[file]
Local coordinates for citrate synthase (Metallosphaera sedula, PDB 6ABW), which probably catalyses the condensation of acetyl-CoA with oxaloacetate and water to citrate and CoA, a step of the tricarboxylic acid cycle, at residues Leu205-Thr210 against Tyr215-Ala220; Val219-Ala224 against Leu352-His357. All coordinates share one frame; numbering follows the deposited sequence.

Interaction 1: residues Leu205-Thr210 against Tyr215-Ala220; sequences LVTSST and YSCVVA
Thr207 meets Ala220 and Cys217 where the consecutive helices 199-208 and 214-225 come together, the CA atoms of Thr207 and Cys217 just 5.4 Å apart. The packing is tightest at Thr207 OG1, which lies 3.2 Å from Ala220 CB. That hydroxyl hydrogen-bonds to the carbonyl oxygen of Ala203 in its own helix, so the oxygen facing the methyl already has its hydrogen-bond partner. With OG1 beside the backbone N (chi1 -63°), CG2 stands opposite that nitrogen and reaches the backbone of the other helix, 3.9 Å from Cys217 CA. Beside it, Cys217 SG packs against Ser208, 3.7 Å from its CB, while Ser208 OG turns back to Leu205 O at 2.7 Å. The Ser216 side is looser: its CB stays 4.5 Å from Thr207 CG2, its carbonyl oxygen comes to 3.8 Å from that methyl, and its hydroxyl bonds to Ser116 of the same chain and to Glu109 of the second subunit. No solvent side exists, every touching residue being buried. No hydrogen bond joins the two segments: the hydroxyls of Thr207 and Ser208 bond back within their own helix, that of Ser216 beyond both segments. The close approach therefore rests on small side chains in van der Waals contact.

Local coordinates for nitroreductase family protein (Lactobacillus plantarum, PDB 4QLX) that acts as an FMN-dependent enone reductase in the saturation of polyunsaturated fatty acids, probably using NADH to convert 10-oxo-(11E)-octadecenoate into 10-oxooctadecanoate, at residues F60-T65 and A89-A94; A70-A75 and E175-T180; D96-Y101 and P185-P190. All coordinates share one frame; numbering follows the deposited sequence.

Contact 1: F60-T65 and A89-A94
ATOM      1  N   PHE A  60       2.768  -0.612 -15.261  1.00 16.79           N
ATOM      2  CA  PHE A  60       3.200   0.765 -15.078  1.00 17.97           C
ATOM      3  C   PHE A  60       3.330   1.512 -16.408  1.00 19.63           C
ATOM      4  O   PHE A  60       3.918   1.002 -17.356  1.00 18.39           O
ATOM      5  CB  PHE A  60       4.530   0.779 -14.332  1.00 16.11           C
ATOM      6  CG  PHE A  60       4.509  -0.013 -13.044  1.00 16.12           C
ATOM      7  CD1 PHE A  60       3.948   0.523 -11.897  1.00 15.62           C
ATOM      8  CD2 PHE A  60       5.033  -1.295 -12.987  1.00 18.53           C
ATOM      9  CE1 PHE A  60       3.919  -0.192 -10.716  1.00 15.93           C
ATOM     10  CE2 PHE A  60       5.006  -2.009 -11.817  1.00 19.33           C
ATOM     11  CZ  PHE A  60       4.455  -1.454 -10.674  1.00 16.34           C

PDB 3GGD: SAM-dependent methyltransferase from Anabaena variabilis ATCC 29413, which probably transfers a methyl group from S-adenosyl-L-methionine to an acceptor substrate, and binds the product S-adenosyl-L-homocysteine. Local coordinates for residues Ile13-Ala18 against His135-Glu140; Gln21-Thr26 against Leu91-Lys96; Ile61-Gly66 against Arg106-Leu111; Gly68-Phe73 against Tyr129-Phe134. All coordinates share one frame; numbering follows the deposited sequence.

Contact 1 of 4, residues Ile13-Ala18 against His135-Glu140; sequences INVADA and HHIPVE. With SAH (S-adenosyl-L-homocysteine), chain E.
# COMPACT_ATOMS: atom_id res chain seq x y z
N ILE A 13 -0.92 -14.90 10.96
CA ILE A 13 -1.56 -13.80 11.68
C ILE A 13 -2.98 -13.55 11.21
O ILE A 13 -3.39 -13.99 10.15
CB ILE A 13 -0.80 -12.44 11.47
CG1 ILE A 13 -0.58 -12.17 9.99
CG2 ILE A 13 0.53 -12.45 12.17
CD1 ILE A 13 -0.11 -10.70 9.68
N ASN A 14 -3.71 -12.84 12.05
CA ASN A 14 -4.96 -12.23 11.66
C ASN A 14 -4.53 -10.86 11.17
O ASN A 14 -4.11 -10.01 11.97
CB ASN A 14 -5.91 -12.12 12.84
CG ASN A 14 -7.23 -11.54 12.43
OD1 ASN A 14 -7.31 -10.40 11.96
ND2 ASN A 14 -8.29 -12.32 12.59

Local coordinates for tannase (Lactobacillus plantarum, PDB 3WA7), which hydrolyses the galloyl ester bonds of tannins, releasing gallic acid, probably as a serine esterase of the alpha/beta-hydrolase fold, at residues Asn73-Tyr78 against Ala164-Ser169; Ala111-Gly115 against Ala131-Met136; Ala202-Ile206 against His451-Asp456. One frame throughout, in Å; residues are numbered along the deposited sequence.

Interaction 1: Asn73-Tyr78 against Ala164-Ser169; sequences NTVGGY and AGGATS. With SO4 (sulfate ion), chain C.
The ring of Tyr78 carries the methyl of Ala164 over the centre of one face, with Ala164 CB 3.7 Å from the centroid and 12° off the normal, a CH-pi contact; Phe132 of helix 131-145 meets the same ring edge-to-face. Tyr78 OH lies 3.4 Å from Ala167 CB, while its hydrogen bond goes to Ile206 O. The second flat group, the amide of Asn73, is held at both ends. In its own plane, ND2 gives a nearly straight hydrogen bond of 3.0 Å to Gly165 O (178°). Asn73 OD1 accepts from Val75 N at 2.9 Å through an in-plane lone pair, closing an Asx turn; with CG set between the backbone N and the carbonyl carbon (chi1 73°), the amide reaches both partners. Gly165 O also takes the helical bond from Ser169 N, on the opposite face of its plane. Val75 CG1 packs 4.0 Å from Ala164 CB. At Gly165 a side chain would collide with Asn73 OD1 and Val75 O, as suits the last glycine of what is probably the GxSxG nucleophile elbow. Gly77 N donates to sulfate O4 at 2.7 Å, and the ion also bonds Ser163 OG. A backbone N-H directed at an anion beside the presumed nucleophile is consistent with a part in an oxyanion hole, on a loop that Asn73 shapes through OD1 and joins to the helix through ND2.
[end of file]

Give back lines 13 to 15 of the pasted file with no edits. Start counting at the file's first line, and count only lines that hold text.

ATOM      8  CD2 PHE A  60       5.033  -1.295 -12.987  1.00 18.53           C
ATOM      9  CE1 PHE A  60       3.919  -0.192 -10.716  1.00 15.93           C
ATOM     10  CE2 PHE A  60       5.006  -2.009 -11.817  1.00 19.33           C